I love Hobbits. I loved them before I became a writer, and I love them more now. In my way of thinking, the ultimate in creativity is to concoct legend, starting with legendary creatures. Hobbits are just such beings, springing entirely from J. R. R. Tolkien’s imagination.
Among Christian fantasy writers today, there are other writers who are in the imaginary creature creation business. Donita Paul comes to mind with her seven high races and her seven low races. Another such writer is Jonathan Rogers, he of The Wilderking Trilogy (B&H Publishing).
In thinking about how an author goes about creating an entirely other race, I see several components that both Tolkien and Rogers did. First, hobbits and feechies both have something distinct about their physical appearance.
The former are quite short, averaging three and a half feet in height, and they have curly hair covering their leathery (no shoes necessary) feet. They live long lives, somewhere around 130 years.
Feechies, on the other hand, are known “to be wiry and sinewy” according to Dr. Rogers. They have one long eyebrow that runs almost from ear to ear. Their ears stick out from their heads and their chins are weak.
Unique physical appearance, while necessary, is not the most significant part of these legendary creatures, however. Habits, habitat, and culture are more important.
Hobbits, for example, are known for their love of food. They are homebodies, living when they can, in holes in the side of a hill, and prefer to keep to themselves. Family lineage is quite important, to the point that clannish rifts develop.
Feechies are primarily denizens of the swamp, though there have been known to be beach feechies and mountain feechies. The key is that they live away from civilizers. Their lives are free from the restrictions of city life. They might best be known for their love of fighting.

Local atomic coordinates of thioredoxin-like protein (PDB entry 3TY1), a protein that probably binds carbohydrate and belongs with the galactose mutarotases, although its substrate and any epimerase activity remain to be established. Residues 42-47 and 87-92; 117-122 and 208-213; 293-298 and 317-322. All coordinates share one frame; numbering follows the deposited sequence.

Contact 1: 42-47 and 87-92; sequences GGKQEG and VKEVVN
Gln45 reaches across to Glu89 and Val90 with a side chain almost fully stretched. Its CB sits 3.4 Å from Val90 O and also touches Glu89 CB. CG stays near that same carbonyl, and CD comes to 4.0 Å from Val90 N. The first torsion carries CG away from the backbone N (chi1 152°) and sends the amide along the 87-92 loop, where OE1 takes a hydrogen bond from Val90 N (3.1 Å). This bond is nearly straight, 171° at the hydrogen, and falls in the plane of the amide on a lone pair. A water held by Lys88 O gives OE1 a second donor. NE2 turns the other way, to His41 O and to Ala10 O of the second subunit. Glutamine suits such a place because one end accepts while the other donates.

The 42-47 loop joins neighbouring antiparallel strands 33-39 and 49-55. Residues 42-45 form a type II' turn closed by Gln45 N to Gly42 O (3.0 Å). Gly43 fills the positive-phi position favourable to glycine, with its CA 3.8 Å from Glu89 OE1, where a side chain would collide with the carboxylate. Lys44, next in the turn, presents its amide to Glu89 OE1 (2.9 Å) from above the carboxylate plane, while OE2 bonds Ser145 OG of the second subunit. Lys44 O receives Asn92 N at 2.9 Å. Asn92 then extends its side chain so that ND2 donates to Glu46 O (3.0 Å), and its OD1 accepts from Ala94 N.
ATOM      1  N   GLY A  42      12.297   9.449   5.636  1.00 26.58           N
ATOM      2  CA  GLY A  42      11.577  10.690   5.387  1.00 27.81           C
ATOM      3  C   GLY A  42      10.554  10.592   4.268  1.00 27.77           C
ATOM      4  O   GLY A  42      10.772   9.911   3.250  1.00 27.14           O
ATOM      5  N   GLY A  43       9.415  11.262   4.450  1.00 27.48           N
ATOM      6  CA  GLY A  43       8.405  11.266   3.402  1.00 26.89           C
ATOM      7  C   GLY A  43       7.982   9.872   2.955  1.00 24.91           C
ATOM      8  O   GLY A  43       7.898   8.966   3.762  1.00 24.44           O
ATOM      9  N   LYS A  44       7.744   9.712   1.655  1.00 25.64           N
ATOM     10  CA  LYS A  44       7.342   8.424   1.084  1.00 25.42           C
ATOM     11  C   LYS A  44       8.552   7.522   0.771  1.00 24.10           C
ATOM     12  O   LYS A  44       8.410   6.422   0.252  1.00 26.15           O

Tolkien gave his hobbits unique traditions such as birthday parties thrown by the one who is celebrating. Rogers gave his feechies a unique voice. Their conversation is coarser, more honest, lighter, as evidenced by their feechie love poems that hold a prominent place in the Wilderking Trilogy. (For Dr. Rogers’ feedback in connection to the Feechie Love Poem Contest, visit Sally Apokedak‘s site.).
Interestingly, both hobbits and feechies have their own system of governance, not so different from human forms, and both are susceptible to outside forces that wish to harm or undermine their way of life for some greedy purpose.
Perhaps those are the only similarities. If I had to summarize each people group with a single word, I’d probably say hobbits are staid while feechies are wild.
That I can think of a single word to characterize these imaginary beings is a testament to the creative powers of their respective authors. May feechies become as well known in the years to come as hobbits are today. (For more information about feechies, visit the Feechie Film Festival).
I’d also like to invite you to visit other bloggers participating in the CSFF Tour for The Charlatan’s Boy
Thomas Clayton Booher
Christian Fiction Book Reviews
CSFF Blog Tour
D. G. D. Davidson
Rebecca LuElla Miller
Donita K. Paul